Buried in these figures are trends among the young that are also worrying policy makers. Cheap alcohol targeted at the youth market and the irresponsible selling of alcohol to under-age drinkers are partly to blame. So too is the way in which popular culture, from advertising to TV soaps, glamourises excess drinking. According to the recently launched Youth Alcohol Action Plan, while there has been an overall decrease in the proportion of young people drinking alcohol, there has been sharp increase in the amount consumed by those who do drink. The average weekly consumption of alcohol for 11- to 15-year-olds increased from five units in 1990 to more than 11 units in 2006. In April of this year, the Home Office announced that in a half-term clampdown it had confiscated 20,945 litres of alcoholic drinks (44,265 pints) from underage drinkers in an operation involving 39 forces in England and Wales. Twenty-five per cent of the 5,143 youngsters who surrendered alcohol to the police said they were aged 15 or under.

Much media coverage of under-age drinking inevitably focuses on the anti-social behaviour of youngsters fuelled by alcohol – a link explored in the Youth Alcohol Action Plan. But alcohol impacts at both ends of the education system in other ways. While there is now new evidence that drinking too much alcohol can impair adolescent brain development, there is also increasing evidence that children are being born with physical and neurological damage as a consequence of their birth mothers drinking during pregnancy. Children in this category suffer from a range of conditions grouped under the umbrella-term fetal alcohol spectrum disorders (FASD), at the centre of which is fetal alcohol syndrome (FAS) itself.

What is FASD?
In June 2007 the British Medical Association (BMA) published a guide to FASD for healthcare professionals. While the authors note that there has been a significant amount of research into FASD in Canada and the USA over the last 30 years, the situation in the UK, where the existence of FAS is still debated, is less encouraging. This lack of UK research is especially surprising in that although FAS – the most clinically recognizable form of FASD – is not considered a common condition; it is regarded as the leading known cause of non-genetic intellectual disability in the Western world. The reported worldwide incidence of FAS is 0.97 cases per 1,000, while a 2002 study estimated that in Western countries as many as nine per 1,000 live births involve children affected by a range of alcohol-related disorders.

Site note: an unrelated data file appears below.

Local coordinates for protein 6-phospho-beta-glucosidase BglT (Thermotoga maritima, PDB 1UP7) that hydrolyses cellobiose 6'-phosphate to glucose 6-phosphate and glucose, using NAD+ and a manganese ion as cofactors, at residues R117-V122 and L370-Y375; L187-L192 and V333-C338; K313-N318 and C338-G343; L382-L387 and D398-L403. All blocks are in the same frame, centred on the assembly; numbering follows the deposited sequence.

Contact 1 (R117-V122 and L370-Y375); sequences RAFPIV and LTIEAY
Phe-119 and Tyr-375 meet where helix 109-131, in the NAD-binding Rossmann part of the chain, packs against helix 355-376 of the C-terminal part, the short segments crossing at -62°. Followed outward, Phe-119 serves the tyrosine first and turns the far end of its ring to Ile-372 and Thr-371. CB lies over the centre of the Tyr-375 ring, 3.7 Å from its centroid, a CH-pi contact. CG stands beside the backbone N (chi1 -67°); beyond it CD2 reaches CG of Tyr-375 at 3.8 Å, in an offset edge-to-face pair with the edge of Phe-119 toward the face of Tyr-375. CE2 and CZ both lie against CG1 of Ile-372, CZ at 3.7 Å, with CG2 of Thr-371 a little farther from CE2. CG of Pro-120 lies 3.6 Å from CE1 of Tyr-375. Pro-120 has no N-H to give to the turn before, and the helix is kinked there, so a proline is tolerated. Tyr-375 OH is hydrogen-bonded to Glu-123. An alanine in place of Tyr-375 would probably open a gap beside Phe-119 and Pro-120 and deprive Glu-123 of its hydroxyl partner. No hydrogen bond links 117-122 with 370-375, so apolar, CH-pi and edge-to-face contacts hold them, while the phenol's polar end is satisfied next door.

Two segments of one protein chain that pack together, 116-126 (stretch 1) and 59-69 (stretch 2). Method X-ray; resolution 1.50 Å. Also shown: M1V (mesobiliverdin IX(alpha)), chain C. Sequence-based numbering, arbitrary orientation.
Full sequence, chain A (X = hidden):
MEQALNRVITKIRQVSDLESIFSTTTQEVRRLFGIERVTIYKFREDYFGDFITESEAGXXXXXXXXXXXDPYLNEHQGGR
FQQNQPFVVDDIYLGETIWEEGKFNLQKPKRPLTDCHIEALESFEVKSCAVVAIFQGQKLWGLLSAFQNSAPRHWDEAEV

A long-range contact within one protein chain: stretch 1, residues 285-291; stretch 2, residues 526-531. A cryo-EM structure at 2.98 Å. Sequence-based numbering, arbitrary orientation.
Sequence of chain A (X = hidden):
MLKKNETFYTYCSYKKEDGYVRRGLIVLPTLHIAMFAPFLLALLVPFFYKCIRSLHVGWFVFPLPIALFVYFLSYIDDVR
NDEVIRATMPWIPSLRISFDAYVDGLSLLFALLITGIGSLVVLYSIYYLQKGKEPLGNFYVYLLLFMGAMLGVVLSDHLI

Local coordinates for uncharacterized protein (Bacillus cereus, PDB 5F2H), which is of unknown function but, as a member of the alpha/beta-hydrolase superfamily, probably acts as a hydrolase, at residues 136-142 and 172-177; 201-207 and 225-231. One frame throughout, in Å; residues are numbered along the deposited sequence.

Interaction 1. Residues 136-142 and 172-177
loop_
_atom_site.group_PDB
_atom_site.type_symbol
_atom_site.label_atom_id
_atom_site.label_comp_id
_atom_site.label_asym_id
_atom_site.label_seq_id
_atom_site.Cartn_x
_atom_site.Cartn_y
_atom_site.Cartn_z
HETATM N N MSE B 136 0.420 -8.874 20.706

The cause of these conditions is straightforward: alcohol readily crosses the placenta and as the embryo/fetus does not have a fully developed blood filtration system it can easily interfere with normal prenatal development. This disruption of normal developmental processes is thought to occur via multiple mechanisms activated at different stages of pregnancy. Hence, the quantity of alcohol consumed, how it is consumed (ie, over an extended period of time or via ‘binge drinking’) and at what stage of pregnancy, can all affect the embryo/fetus differently. While alcohol can affect prenatal development at any time, the embryo/fetus is especially vulnerable during the first and third trimesters. Other factors can also play a part in determining whether, and how, fetal damage occurs, including genetic makeup, the general health of the mother and environmental factors such as diet and stress. Particularly inconclusive is whether low-to-moderate levels of drinking have adverse effects on the embryo/fetus. However, the BMA guide states that current evidence is not robust enough to exclude any risk from low-to-moderate levels, and that evidence is continuing to emerge as to the possible effects of prenatal alcohol exposure at these levels.

Among the parts of the embryo/fetus that can be affected by alcohol are the brain and the central nervous system (CNS). Damage can be both intellectual and physical. However, it is the central nervous system that is at greatest risk as CNS cells have a lower toxicity threshold for alcohol. According to the BMA, ‘Damage to the brain is often, though not always, accompanied by distinctive facial abnormalities, physical and emotional developmental problems, memory and attention deficits, and a variety of cognitive and behavioural problems.’

                                                                                                                                          




 White Matter, The Brain's Connective Network Damaged By Prenatal Alcohol Exposure


One part of the prenatal brain that may be particularly sensitive to alcohol's effects is white matter, nerve fibers through which information is exchanged between different areas of the central nervous system. A recent study has demonstrated that alcohol consumption during pregnancy can alter the microstructural integrity of developing fetal cerebral white matter in the frontal and occipital lobes of the brain. These anomalies may help to explain the executive dysfunction and visual processing deficits that are associated with gestational alcohol exposure.